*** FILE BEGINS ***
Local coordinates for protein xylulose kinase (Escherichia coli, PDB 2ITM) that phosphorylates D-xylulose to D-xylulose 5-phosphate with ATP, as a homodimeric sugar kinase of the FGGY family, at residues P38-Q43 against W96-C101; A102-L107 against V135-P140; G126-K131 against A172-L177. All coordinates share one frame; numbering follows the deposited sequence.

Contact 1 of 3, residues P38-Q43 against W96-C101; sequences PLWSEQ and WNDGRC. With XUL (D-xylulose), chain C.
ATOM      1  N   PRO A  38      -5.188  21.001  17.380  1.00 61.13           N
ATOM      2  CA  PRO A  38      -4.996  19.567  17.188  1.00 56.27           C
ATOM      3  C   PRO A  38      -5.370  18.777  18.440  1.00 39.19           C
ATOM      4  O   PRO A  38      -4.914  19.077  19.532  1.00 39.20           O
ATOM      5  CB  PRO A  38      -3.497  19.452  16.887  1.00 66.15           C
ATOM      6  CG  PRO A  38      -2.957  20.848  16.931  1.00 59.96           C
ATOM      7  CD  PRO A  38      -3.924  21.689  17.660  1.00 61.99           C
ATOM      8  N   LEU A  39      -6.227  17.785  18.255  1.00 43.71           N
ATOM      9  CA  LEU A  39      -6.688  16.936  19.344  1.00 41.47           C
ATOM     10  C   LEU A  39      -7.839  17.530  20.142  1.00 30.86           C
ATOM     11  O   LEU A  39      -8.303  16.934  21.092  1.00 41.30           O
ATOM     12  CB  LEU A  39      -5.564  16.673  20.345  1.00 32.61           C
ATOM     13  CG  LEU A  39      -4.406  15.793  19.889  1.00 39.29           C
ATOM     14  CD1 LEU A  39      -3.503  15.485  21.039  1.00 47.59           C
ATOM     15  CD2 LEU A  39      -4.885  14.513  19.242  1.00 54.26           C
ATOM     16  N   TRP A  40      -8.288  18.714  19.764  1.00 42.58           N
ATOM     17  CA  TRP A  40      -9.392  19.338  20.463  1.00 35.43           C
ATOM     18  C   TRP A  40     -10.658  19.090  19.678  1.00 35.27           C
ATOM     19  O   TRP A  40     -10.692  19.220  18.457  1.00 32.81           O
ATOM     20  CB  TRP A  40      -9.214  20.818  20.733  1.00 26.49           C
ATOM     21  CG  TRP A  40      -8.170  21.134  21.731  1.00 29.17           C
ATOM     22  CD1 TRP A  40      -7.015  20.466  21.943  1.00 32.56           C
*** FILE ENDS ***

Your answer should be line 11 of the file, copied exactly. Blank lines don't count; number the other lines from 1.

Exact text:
ATOM      9  CA  LEU A  39      -6.688  16.936  19.344  1.00 41.47           C